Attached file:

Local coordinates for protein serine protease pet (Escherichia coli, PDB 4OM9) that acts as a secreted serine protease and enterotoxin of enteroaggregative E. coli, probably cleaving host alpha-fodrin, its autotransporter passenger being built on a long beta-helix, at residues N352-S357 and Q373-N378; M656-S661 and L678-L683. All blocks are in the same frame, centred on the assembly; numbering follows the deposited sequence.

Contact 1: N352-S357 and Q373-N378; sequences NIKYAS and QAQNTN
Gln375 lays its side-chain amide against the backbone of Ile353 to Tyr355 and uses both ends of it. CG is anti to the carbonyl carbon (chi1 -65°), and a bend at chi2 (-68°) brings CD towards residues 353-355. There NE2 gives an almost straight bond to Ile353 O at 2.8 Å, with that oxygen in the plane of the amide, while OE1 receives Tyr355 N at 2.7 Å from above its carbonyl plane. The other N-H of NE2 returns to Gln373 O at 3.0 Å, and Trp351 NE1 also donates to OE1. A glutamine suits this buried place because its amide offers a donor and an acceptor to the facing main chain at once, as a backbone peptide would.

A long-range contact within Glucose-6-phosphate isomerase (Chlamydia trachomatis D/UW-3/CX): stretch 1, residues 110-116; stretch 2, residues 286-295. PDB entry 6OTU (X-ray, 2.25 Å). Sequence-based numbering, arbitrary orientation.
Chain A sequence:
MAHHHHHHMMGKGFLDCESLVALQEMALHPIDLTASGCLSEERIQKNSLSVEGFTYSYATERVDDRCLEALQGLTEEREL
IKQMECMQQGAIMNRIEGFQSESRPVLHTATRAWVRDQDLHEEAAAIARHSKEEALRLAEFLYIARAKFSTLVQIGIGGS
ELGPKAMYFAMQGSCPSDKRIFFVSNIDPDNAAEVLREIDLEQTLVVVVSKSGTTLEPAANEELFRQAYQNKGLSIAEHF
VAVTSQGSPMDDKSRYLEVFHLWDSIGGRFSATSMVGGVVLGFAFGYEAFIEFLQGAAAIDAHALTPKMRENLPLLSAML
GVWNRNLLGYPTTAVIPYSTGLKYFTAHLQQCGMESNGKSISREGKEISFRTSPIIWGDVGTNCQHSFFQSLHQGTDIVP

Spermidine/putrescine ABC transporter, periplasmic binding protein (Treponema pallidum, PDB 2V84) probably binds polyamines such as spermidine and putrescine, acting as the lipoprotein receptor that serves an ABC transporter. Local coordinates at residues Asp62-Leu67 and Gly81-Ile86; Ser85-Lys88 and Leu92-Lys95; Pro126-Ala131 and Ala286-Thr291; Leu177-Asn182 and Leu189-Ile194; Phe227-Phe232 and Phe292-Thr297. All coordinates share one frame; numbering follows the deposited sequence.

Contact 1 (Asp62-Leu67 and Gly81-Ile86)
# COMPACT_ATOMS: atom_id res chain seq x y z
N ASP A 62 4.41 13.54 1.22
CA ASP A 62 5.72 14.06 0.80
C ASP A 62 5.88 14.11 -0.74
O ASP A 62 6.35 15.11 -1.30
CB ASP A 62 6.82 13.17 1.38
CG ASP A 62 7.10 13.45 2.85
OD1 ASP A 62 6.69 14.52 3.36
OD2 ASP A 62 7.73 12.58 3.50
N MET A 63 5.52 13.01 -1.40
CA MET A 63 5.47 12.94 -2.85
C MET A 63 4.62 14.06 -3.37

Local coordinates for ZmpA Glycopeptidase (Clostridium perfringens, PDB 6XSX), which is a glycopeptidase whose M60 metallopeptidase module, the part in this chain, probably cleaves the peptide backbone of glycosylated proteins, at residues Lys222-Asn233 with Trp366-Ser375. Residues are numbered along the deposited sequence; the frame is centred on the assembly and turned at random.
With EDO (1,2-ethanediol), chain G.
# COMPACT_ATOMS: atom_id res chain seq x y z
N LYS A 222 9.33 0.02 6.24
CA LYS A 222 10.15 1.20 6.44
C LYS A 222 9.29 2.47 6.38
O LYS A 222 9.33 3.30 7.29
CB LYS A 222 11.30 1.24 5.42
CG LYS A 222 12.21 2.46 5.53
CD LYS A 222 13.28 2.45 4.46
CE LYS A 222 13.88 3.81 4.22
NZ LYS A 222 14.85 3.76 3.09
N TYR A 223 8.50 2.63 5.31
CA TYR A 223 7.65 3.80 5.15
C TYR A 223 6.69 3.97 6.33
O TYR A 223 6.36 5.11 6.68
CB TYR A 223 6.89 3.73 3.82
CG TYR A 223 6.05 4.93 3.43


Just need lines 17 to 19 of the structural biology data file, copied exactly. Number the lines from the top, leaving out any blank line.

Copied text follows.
O ASP A 62 6.35 15.11 -1.30
CB ASP A 62 6.82 13.17 1.38
CG ASP A 62 7.10 13.45 2.85